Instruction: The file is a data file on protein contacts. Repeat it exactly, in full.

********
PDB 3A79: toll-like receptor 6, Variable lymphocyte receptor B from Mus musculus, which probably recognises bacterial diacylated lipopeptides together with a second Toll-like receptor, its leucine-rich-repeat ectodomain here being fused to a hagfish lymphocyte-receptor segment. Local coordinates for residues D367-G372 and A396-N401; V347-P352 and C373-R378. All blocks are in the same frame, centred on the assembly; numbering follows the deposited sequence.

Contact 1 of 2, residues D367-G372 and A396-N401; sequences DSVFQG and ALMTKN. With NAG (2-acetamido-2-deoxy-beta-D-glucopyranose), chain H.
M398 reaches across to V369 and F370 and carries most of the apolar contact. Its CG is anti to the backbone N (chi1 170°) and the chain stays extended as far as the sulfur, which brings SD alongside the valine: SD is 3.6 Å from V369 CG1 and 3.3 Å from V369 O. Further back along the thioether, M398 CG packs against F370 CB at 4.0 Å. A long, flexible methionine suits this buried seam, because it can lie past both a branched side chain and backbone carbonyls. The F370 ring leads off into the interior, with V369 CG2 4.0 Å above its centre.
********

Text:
PDB 3A79: toll-like receptor 6, Variable lymphocyte receptor B from Mus musculus, which probably recognises bacterial diacylated lipopeptides together with a second Toll-like receptor, its leucine-rich-repeat ectodomain here being fused to a hagfish lymphocyte-receptor segment. Local coordinates for residues D367-G372 and A396-N401; V347-P352 and C373-R378. All blocks are in the same frame, centred on the assembly; numbering follows the deposited sequence.

Contact 1 of 2, residues D367-G372 and A396-N401; sequences DSVFQG and ALMTKN. With NAG (2-acetamido-2-deoxy-beta-D-glucopyranose), chain H.
M398 reaches across to V369 and F370 and carries most of the apolar contact. Its CG is anti to the backbone N (chi1 170°) and the chain stays extended as far as the sulfur, which brings SD alongside the valine: SD is 3.6 Å from V369 CG1 and 3.3 Å from V369 O. Further back along the thioether, M398 CG packs against F370 CB at 4.0 Å. A long, flexible methionine suits this buried seam, because it can lie past both a branched side chain and backbone carbonyls. The F370 ring leads off into the interior, with V369 CG2 4.0 Å above its centre.